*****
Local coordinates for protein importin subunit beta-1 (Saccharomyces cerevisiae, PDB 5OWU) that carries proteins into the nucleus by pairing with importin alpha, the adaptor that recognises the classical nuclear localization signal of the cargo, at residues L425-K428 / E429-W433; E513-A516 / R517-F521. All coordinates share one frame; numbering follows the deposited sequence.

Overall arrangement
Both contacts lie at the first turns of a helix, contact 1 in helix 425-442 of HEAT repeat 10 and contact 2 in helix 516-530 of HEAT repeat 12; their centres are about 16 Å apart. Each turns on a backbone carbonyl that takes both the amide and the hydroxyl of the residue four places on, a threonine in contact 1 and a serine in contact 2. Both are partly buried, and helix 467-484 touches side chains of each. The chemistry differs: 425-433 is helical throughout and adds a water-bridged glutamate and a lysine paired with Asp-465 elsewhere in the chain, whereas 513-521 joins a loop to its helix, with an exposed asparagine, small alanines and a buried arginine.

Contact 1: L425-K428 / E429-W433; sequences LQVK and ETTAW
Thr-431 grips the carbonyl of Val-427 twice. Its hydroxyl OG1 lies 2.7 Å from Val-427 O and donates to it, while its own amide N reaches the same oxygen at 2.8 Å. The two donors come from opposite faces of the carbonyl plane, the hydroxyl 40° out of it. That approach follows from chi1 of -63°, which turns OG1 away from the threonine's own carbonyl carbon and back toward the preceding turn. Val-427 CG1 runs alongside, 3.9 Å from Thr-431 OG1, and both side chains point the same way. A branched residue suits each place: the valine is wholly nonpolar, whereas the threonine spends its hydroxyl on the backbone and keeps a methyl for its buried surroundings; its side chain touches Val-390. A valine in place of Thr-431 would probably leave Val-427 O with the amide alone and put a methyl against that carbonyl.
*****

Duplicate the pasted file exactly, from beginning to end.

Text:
Local coordinates for protein importin subunit beta-1 (Saccharomyces cerevisiae, PDB 5OWU) that carries proteins into the nucleus by pairing with importin alpha, the adaptor that recognises the classical nuclear localization signal of the cargo, at residues L425-K428 / E429-W433; E513-A516 / R517-F521. All coordinates share one frame; numbering follows the deposited sequence.

Overall arrangement
Both contacts lie at the first turns of a helix, contact 1 in helix 425-442 of HEAT repeat 10 and contact 2 in helix 516-530 of HEAT repeat 12; their centres are about 16 Å apart. Each turns on a backbone carbonyl that takes both the amide and the hydroxyl of the residue four places on, a threonine in contact 1 and a serine in contact 2. Both are partly buried, and helix 467-484 touches side chains of each. The chemistry differs: 425-433 is helical throughout and adds a water-bridged glutamate and a lysine paired with Asp-465 elsewhere in the chain, whereas 513-521 joins a loop to its helix, with an exposed asparagine, small alanines and a buried arginine.

Contact 1: L425-K428 / E429-W433; sequences LQVK and ETTAW
Thr-431 grips the carbonyl of Val-427 twice. Its hydroxyl OG1 lies 2.7 Å from Val-427 O and donates to it, while its own amide N reaches the same oxygen at 2.8 Å. The two donors come from opposite faces of the carbonyl plane, the hydroxyl 40° out of it. That approach follows from chi1 of -63°, which turns OG1 away from the threonine's own carbonyl carbon and back toward the preceding turn. Val-427 CG1 runs alongside, 3.9 Å from Thr-431 OG1, and both side chains point the same way. A branched residue suits each place: the valine is wholly nonpolar, whereas the threonine spends its hydroxyl on the backbone and keeps a methyl for its buried surroundings; its side chain touches Val-390. A valine in place of Thr-431 would probably leave Val-427 O with the amide alone and put a methyl against that carbonyl.